Major League Baseball takes swing at Sling Media

Sling enables TV viewers to access their set-top or TiVo boxes from anywhere in the world via any device that connects to the Web. MLB says that’s fine, but if viewers want to watch on multiple devices, they have to pay multiple times.

The situation is part of a larger fight brewing between broadcasters and the companies that relay video streams to portable devices.

But we’re not talking Napster here, argues Buchanan. The cable subscriber in such a scenario already purchased the content from a programmer back home and under the law can watch it wherever he or she chooses, he said.

“Your interpretation of the (cable and satellite user agreement) is wrong,” Kliavkoff told Buchanan as the two spoke before some 200 conference attendees. Sling Media users “are violating the scope of their user agreements.”

“The bottom line,” he said, “is I’d hate to be a lawyer arguing that I want consumers to pay twice for content.”

  1. Higghawker says:

    I’m a Royals fan, anyone want to pay me to watch them?

  2. homelessDepot says:

    This is not at all surpising to me given the sometimes absurd restrictions MLB already puts on its TV product.

    For instance, if you want to watch your home market team on their website (for a fee) in your home market, even if it’s an away game and not on local TV, you can’t.

    Also of particular annoyance is the way they block out national HD broadcast when it is being shown on a local affiliate (although this may be a Comcast thing as opposed to an MLB thing, still damned annoying).

    They should really want people to be exposed to the product no matter how they do it. In the end this is the model that always ends up with the strongest product, but in their short-sighted greed they seem to miss this point time and time again.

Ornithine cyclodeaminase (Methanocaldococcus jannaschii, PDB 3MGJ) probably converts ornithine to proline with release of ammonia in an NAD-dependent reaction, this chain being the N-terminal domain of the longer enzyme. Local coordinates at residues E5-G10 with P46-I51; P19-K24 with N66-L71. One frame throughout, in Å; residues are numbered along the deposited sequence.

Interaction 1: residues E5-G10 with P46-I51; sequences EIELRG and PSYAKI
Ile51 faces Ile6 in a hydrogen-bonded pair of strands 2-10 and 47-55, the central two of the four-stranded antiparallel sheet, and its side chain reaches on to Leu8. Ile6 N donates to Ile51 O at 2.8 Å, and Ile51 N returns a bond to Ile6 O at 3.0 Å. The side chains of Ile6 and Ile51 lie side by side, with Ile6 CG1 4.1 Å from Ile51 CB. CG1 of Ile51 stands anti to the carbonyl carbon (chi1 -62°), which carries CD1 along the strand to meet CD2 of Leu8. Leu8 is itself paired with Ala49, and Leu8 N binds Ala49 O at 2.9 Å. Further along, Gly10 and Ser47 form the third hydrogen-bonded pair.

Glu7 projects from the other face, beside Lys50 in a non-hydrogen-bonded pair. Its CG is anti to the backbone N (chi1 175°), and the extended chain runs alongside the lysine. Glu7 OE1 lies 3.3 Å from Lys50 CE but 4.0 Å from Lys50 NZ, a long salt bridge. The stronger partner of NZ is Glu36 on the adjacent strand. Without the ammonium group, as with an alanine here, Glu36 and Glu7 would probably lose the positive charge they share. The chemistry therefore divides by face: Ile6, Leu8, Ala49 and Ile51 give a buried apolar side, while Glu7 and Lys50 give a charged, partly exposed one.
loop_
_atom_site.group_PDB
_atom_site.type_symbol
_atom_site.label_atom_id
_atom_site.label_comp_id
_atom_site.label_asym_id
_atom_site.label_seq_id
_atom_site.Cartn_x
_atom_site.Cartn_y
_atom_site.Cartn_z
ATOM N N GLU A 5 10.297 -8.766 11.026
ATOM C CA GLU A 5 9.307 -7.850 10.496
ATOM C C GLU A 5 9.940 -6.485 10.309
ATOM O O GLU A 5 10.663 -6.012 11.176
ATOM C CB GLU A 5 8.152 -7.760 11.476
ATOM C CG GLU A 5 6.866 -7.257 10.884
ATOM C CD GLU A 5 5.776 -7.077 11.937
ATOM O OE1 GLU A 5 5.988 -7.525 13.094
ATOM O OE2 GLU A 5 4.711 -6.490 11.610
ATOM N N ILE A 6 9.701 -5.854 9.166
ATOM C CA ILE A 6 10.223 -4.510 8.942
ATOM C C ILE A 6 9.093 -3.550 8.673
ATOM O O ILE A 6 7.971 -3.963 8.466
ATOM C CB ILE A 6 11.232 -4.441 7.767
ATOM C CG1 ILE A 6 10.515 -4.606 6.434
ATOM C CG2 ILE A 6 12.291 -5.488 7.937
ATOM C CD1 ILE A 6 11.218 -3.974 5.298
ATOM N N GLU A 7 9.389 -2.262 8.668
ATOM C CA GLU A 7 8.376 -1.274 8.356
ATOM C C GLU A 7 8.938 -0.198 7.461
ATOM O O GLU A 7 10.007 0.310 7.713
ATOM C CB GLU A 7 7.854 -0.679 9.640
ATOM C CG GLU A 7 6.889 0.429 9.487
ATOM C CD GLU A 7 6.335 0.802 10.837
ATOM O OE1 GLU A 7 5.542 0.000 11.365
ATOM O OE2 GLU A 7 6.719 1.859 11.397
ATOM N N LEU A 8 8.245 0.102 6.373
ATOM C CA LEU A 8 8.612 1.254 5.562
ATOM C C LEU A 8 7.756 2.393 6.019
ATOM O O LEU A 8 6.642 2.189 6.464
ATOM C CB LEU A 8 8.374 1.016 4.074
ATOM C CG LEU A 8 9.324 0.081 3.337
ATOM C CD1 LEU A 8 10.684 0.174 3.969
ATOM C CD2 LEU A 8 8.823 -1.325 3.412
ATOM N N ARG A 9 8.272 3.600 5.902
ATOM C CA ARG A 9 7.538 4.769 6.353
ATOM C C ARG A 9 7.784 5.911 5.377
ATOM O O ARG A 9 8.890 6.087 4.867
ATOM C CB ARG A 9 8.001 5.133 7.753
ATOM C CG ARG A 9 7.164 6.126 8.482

3. Kevin says:

    It’s obvious why MLB would want to infringe on fans viewing habits; to protect existing revenue streams. MLB currently offers low-res streams to all live games for $50 per year ( Because Sling does not have the capabilities to stream live video the two should not be compared; but the way lawyers think ($$$), they are the one and the same

    Remember, this is the same organization that is fighting in court to have their players stats classified/protected as intellectual property not historical facts. Again, logic and customer satisfaction take a back seat to cash.

  4. Vince says:

    All of these companies apparently acquire their knowledge of technology from their grandparents.

    “Sling box? I’ve got a sling blade, is that the same thing?”

    They probably heard streaming video and MLB mentioned in the same sentence, and went apesh*t. Slingbox is exactly the same concept as taping a game with a VCR, then taking that tape with you to a hotel or somewhere else with a VCR to play it on. It’s not realtime.

  5. Stephen says:

    I don’t know what Slingbox you guys are talking about… But it most certainly does allow you to stream live TV… Still, MLB is crazy if they want to try to stop someone from their product this way…

  6. Angel H. Wong says:

    And they still wonder why people are watching less baseball?

    IMNSHO Baseball is almost as boring as watching golf.

  7. Tod White says:

    “The bottom line,” he said, “is I’d hate to be a lawyer arguing that I want consumers to pay twice for content.”

    yeahhh… better get lessons from RIA (SIRA).
    They’ll teach you how to screw-over consumers 20 times a day…

  8. Barrett says:

    “I’m a Royals fan, anyone want to pay me to watch them?”

    As a Nationals fan, can I get the same deal? Looks like I’m gonna be watching more Sportscenter.

  9. Pat Larkin says:

    Want to watch with both eyes at once?
    That’ll cost you double!


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